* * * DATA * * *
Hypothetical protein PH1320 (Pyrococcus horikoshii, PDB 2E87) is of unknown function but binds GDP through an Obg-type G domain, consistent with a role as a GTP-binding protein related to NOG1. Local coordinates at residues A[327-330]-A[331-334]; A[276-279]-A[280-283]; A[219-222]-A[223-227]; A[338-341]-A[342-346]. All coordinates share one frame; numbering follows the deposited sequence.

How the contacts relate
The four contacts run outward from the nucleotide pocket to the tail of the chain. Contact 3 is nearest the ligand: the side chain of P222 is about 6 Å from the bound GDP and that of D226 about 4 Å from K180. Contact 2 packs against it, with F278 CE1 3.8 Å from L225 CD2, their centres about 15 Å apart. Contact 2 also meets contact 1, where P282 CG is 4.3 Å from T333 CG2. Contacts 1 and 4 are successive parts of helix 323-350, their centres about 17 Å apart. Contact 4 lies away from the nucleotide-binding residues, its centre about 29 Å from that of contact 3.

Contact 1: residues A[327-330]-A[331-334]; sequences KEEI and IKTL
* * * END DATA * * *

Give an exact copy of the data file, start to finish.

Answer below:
Hypothetical protein PH1320 (Pyrococcus horikoshii, PDB 2E87) is of unknown function but binds GDP through an Obg-type G domain, consistent with a role as a GTP-binding protein related to NOG1. Local coordinates at residues A[327-330]-A[331-334]; A[276-279]-A[280-283]; A[219-222]-A[223-227]; A[338-341]-A[342-346]. All coordinates share one frame; numbering follows the deposited sequence.

How the contacts relate
The four contacts run outward from the nucleotide pocket to the tail of the chain. Contact 3 is nearest the ligand: the side chain of P222 is about 6 Å from the bound GDP and that of D226 about 4 Å from K180. Contact 2 packs against it, with F278 CE1 3.8 Å from L225 CD2, their centres about 15 Å apart. Contact 2 also meets contact 1, where P282 CG is 4.3 Å from T333 CG2. Contacts 1 and 4 are successive parts of helix 323-350, their centres about 17 Å apart. Contact 4 lies away from the nucleotide-binding residues, its centre about 29 Å from that of contact 3.

Contact 1: residues A[327-330]-A[331-334]; sequences KEEI and IKTL